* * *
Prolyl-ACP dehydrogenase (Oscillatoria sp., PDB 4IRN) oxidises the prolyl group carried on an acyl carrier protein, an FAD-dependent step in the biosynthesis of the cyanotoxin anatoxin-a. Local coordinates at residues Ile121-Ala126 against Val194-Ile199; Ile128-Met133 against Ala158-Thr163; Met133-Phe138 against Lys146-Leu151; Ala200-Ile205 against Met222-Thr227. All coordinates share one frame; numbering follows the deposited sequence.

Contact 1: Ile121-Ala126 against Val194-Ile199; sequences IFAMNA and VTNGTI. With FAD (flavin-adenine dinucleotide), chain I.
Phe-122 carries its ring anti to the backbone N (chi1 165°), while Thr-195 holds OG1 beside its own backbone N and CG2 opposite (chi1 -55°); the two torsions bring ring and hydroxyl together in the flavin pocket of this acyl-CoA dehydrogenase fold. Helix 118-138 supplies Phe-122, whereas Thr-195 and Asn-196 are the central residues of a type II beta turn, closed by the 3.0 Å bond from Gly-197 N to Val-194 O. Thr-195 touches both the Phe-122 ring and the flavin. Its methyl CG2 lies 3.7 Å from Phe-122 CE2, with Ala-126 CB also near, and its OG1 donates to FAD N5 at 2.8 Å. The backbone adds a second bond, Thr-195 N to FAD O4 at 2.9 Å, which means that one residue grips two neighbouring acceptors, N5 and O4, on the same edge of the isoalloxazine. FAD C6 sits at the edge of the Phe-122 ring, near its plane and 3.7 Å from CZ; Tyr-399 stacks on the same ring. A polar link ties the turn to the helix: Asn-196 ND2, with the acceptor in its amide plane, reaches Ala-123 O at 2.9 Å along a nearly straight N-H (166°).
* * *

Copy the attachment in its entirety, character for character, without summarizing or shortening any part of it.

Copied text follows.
Prolyl-ACP dehydrogenase (Oscillatoria sp., PDB 4IRN) oxidises the prolyl group carried on an acyl carrier protein, an FAD-dependent step in the biosynthesis of the cyanotoxin anatoxin-a. Local coordinates at residues Ile121-Ala126 against Val194-Ile199; Ile128-Met133 against Ala158-Thr163; Met133-Phe138 against Lys146-Leu151; Ala200-Ile205 against Met222-Thr227. All coordinates share one frame; numbering follows the deposited sequence.

Contact 1: Ile121-Ala126 against Val194-Ile199; sequences IFAMNA and VTNGTI. With FAD (flavin-adenine dinucleotide), chain I.
Phe-122 carries its ring anti to the backbone N (chi1 165°), while Thr-195 holds OG1 beside its own backbone N and CG2 opposite (chi1 -55°); the two torsions bring ring and hydroxyl together in the flavin pocket of this acyl-CoA dehydrogenase fold. Helix 118-138 supplies Phe-122, whereas Thr-195 and Asn-196 are the central residues of a type II beta turn, closed by the 3.0 Å bond from Gly-197 N to Val-194 O. Thr-195 touches both the Phe-122 ring and the flavin. Its methyl CG2 lies 3.7 Å from Phe-122 CE2, with Ala-126 CB also near, and its OG1 donates to FAD N5 at 2.8 Å. The backbone adds a second bond, Thr-195 N to FAD O4 at 2.9 Å, which means that one residue grips two neighbouring acceptors, N5 and O4, on the same edge of the isoalloxazine. FAD C6 sits at the edge of the Phe-122 ring, near its plane and 3.7 Å from CZ; Tyr-399 stacks on the same ring. A polar link ties the turn to the helix: Asn-196 ND2, with the acceptor in its amide plane, reaches Ala-123 O at 2.9 Å along a nearly straight N-H (166°).